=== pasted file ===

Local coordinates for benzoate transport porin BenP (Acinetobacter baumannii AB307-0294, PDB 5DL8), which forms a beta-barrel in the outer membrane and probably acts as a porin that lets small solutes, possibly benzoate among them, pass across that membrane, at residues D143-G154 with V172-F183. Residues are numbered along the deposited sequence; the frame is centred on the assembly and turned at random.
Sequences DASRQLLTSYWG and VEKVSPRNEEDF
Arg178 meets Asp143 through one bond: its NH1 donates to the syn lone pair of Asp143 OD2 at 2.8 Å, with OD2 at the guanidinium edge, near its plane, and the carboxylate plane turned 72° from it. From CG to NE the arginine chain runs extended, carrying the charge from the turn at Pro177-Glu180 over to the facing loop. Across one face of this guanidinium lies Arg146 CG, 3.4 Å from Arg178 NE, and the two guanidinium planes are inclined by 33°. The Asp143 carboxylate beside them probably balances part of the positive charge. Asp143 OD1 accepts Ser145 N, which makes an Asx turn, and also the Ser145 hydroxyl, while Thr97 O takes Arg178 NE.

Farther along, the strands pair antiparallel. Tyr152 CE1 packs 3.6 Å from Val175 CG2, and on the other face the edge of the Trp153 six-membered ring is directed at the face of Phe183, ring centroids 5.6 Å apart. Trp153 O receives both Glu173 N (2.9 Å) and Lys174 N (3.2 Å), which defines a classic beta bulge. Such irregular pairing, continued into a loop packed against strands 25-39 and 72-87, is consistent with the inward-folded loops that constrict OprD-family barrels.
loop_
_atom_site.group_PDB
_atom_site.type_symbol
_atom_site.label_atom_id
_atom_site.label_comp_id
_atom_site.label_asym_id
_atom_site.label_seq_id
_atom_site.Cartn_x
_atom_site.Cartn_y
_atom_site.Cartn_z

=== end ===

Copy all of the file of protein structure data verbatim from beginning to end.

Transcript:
Local coordinates for benzoate transport porin BenP (Acinetobacter baumannii AB307-0294, PDB 5DL8), which forms a beta-barrel in the outer membrane and probably acts as a porin that lets small solutes, possibly benzoate among them, pass across that membrane, at residues D143-G154 with V172-F183. Residues are numbered along the deposited sequence; the frame is centred on the assembly and turned at random.
Sequences DASRQLLTSYWG and VEKVSPRNEEDF
Arg178 meets Asp143 through one bond: its NH1 donates to the syn lone pair of Asp143 OD2 at 2.8 Å, with OD2 at the guanidinium edge, near its plane, and the carboxylate plane turned 72° from it. From CG to NE the arginine chain runs extended, carrying the charge from the turn at Pro177-Glu180 over to the facing loop. Across one face of this guanidinium lies Arg146 CG, 3.4 Å from Arg178 NE, and the two guanidinium planes are inclined by 33°. The Asp143 carboxylate beside them probably balances part of the positive charge. Asp143 OD1 accepts Ser145 N, which makes an Asx turn, and also the Ser145 hydroxyl, while Thr97 O takes Arg178 NE.

Farther along, the strands pair antiparallel. Tyr152 CE1 packs 3.6 Å from Val175 CG2, and on the other face the edge of the Trp153 six-membered ring is directed at the face of Phe183, ring centroids 5.6 Å apart. Trp153 O receives both Glu173 N (2.9 Å) and Lys174 N (3.2 Å), which defines a classic beta bulge. Such irregular pairing, continued into a loop packed against strands 25-39 and 72-87, is consistent with the inward-folded loops that constrict OprD-family barrels.
loop_
_atom_site.group_PDB
_atom_site.type_symbol
_atom_site.label_atom_id
_atom_site.label_comp_id
_atom_site.label_asym_id
_atom_site.label_seq_id
_atom_site.Cartn_x
_atom_site.Cartn_y
_atom_site.Cartn_z